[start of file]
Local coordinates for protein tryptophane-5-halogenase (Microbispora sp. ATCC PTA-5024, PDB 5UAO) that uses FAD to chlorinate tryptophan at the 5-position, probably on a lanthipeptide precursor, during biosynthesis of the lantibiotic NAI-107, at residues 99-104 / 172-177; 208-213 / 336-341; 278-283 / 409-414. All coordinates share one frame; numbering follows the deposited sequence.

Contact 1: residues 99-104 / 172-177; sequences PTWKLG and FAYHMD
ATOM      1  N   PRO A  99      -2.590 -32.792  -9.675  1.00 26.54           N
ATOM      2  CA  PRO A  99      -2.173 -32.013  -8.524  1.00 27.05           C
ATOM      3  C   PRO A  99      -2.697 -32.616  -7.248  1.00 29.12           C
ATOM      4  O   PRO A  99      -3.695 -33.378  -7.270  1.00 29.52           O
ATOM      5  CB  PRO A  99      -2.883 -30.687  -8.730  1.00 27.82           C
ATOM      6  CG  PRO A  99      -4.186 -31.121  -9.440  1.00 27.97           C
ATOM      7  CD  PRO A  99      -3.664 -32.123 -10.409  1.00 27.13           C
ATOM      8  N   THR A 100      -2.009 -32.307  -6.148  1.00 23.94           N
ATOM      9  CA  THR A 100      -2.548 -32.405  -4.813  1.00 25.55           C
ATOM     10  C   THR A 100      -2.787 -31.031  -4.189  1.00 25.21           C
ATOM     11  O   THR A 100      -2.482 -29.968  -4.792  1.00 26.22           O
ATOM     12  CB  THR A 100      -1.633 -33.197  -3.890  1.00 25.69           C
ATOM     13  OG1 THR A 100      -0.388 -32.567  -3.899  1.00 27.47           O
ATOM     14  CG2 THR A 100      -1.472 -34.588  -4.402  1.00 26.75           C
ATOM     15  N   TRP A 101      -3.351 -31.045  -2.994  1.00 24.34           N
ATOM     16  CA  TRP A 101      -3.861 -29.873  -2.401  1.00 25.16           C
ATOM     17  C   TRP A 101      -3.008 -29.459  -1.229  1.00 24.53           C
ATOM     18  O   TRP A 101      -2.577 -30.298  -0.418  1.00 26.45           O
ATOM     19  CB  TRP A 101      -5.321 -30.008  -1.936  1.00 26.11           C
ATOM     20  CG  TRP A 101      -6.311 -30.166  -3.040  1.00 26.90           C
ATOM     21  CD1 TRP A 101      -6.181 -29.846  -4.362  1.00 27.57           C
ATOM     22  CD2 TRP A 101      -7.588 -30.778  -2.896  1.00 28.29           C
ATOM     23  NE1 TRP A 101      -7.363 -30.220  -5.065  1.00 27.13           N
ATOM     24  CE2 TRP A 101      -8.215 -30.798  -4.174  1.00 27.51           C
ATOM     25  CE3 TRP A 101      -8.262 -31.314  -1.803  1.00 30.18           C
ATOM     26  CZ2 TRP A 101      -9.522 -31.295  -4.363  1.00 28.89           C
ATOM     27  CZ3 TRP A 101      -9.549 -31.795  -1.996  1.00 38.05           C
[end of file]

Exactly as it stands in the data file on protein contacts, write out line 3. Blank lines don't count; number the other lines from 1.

ATOM      1  N   PRO A  99      -2.590 -32.792  -9.675  1.00 26.54           N